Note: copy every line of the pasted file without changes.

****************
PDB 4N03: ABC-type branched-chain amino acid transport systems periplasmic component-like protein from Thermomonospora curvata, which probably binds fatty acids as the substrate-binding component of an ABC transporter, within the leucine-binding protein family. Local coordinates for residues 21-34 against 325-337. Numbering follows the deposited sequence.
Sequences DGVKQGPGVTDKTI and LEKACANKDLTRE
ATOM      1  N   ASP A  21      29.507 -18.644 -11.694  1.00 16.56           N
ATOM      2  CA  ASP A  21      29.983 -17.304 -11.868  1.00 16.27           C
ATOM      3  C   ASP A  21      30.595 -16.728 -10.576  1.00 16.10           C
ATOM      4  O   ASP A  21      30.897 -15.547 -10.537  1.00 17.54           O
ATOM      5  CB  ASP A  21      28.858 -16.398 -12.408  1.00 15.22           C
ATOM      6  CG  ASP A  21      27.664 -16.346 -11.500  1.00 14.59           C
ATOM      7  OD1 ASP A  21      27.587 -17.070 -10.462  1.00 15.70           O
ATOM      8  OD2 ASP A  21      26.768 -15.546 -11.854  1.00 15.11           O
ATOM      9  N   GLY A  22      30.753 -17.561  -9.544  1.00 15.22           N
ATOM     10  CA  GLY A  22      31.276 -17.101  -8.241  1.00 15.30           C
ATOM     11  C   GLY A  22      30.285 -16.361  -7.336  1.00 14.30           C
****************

PDB 4N03: ABC-type branched-chain amino acid transport systems periplasmic component-like protein from Thermomonospora curvata, which probably binds fatty acids as the substrate-binding component of an ABC transporter, within the leucine-binding protein family. Local coordinates for residues 21-34 against 325-337. Numbering follows the deposited sequence.
Sequences DGVKQGPGVTDKTI and LEKACANKDLTRE
ATOM      1  N   ASP A  21      29.507 -18.644 -11.694  1.00 16.56           N
ATOM      2  CA  ASP A  21      29.983 -17.304 -11.868  1.00 16.27           C
ATOM      3  C   ASP A  21      30.595 -16.728 -10.576  1.00 16.10           C
ATOM      4  O   ASP A  21      30.897 -15.547 -10.537  1.00 17.54           O
ATOM      5  CB  ASP A  21      28.858 -16.398 -12.408  1.00 15.22           C
ATOM      6  CG  ASP A  21      27.664 -16.346 -11.500  1.00 14.59           C
ATOM      7  OD1 ASP A  21      27.587 -17.070 -10.462  1.00 15.70           O
ATOM      8  OD2 ASP A  21      26.768 -15.546 -11.854  1.00 15.11           O
ATOM      9  N   GLY A  22      30.753 -17.561  -9.544  1.00 15.22           N
ATOM     10  CA  GLY A  22      31.276 -17.101  -8.241  1.00 15.30           C
ATOM     11  C   GLY A  22      30.285 -16.361  -7.336  1.00 14.30           C